The onus was on Rumball to establish that she was disabled and met the post-104 test set forth in the SABS. It was incumbent upon her to provide evidence, including opinion evidence, that was not only persuasive, but timely. In her case, she provided evidence from her family doctor, and outdated opinion evidence from 2017. The adjudicator was entitled to conclude that based on the evidence before her, Rumball was not completely unable to work in a job for which she had suitable training, education, or experience.


Applicants bear the burden of proving their entitlement to the benefits they seek. They bear the financial burden of obtaining costly opinion evidence to prove their cases. They must ensure the most up-to-date and relevant information is available to the decision maker.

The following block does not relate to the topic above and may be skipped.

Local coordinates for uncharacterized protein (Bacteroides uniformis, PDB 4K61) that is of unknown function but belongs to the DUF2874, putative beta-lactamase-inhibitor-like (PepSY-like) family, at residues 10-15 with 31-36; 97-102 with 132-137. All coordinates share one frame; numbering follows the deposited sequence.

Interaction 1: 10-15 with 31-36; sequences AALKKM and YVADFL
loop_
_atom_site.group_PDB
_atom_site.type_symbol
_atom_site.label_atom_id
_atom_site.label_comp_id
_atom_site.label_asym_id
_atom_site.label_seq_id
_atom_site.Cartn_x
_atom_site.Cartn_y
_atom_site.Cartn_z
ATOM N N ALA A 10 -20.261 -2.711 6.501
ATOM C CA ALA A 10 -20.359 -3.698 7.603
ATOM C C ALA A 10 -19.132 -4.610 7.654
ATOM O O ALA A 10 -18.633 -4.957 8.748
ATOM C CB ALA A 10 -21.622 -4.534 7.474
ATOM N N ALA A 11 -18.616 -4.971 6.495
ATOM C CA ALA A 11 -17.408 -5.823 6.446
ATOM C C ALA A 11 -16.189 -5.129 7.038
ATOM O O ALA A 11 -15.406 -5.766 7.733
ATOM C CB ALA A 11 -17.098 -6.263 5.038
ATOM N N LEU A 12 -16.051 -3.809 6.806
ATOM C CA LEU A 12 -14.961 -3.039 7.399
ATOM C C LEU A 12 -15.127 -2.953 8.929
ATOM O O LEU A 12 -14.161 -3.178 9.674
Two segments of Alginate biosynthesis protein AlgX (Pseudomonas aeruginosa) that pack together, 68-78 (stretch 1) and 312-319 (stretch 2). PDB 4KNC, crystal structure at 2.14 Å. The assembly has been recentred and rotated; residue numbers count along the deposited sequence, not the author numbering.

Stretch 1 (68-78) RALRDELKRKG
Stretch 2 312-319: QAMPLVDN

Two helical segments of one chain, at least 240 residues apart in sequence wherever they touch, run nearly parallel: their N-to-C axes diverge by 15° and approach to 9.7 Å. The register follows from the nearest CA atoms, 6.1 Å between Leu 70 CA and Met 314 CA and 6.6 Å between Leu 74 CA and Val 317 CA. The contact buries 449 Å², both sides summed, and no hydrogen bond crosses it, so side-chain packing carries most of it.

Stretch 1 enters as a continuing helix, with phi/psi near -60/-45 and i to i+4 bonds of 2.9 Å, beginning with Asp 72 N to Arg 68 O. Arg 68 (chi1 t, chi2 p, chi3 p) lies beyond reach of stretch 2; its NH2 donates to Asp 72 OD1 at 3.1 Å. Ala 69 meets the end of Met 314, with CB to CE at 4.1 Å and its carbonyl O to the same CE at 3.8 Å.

Furthermore, it appears that if an insured is capable of doing some sort of work for which they are suited by reason of training, experience or education regardless of remuneration, they will have a hard time passing the post-104 test for IRBs. This may have a chilling effect on insureds attempting a work hardening program, which often incorporate working at reduced hours or volunteer work.

There is now little incentive to participate in such programs, as an insured runs the risk of immediately being cut off their IRBs as they try to build up to a successful return to work. In the past, the insured had the comfort of knowing that their IRBs would continue during the return-to-work process until the return to work was proven successful.

Finally, insurers must make sure that any denial of benefits is clear and unequivocal. If the insured will not have the opportunity to “reapply” for a specified benefit, the insurer should advise the insured right away.